Protecting SQL Server Data : SCHEMA ARCHITECTURE STRATEGIES - Using Views

8/6/2011 4:02:45 PM
Views are objects within SQL Server that provide a layer of abstraction between the end users and the underlying schema. Rather than directly access the base table, the users query a "virtualized table" that holds only the data that is specific to their needs.

Users can execute SELECT statements against a view in the same way that they would if they were querying the underlying tables. If the query that is used to create the view is an updateable query, in other words, one that references a single base table and does not present aggregated data, then UPDATE, INSERT and DELETE statements can also be executed against the view. It is worth noting that executing an INSERT statement against a view that does not contain all of the underlying table's columns will result in an error if the columns that are not included in the view do not allow nulls and do not have a default value.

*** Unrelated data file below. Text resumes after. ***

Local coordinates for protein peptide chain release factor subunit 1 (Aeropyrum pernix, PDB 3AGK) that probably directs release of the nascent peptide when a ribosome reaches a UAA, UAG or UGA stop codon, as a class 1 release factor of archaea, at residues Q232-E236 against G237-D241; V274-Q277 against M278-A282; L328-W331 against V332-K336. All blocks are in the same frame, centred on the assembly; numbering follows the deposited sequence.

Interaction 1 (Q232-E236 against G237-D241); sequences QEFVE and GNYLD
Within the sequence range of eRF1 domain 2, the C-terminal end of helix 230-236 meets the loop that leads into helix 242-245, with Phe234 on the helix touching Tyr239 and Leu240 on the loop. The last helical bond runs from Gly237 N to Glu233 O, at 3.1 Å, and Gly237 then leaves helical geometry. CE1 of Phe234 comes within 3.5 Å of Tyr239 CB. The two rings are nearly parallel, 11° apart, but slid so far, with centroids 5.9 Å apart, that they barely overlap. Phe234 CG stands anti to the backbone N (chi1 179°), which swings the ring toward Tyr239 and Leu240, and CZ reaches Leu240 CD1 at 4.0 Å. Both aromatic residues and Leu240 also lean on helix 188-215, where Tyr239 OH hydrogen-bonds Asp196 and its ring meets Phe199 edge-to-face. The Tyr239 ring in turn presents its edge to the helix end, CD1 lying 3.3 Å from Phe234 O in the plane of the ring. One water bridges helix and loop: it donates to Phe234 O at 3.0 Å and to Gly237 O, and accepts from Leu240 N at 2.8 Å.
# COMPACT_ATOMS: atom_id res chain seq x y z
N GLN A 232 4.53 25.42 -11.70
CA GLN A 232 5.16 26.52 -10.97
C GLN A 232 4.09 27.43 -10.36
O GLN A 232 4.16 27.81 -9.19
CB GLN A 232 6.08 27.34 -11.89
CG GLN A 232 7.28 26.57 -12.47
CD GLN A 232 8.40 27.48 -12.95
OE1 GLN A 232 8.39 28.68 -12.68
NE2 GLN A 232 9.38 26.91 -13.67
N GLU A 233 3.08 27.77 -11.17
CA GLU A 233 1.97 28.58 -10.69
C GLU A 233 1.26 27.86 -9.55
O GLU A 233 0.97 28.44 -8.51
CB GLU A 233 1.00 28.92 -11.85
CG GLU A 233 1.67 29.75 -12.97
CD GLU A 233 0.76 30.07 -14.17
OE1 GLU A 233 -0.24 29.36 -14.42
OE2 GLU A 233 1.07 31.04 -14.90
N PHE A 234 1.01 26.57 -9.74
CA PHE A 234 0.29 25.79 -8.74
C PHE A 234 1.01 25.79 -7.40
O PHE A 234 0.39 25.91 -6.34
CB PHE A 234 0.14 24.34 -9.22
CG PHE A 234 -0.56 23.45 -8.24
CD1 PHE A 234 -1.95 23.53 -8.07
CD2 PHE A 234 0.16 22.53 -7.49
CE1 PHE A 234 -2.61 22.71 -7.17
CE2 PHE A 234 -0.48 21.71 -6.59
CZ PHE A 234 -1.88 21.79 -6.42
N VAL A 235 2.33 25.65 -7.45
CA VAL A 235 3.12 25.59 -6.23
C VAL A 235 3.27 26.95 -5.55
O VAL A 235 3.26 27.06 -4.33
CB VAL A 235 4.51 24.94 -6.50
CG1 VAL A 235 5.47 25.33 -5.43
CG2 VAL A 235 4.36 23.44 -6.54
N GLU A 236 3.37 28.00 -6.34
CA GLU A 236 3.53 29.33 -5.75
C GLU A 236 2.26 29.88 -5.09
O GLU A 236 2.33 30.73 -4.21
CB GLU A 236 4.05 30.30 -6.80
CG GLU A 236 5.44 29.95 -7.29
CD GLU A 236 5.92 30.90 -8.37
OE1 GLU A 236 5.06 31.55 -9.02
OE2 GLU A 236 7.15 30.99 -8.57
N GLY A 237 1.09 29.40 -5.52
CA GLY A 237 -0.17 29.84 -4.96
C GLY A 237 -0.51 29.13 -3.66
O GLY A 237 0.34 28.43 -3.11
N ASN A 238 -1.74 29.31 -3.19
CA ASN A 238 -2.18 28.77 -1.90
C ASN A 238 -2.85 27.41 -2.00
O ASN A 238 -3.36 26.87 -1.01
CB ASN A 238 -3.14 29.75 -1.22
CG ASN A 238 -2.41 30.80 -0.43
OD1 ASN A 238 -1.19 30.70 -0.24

This abstraction of the database schema, using views, means that data can be represented in a more friendly way to the end user. The query that defines the view can perform any required aggregation of the data, thus saving the user from having to perform complex joins, summing, grouping and filtering to return the required data. Views are often used to report sales and to identify trends to which management needs to respond.

Views also have an important security function. As well as providing a useful reporting mechanism for end users, they provide a mechanism by which to prevent those end users viewing any data that their role does not have authorization to access. If a user had direct access to a table, say our Credit_Report table, which contained a mix of low and high sensitivity columns then it would be difficult to prevent the user from viewing the high-sensitivity items. Instead, we can create a view that exposes only the low-sensitivity columns and give the role permission to query that view, rather than the underlying table, as illustrated in Figure 1.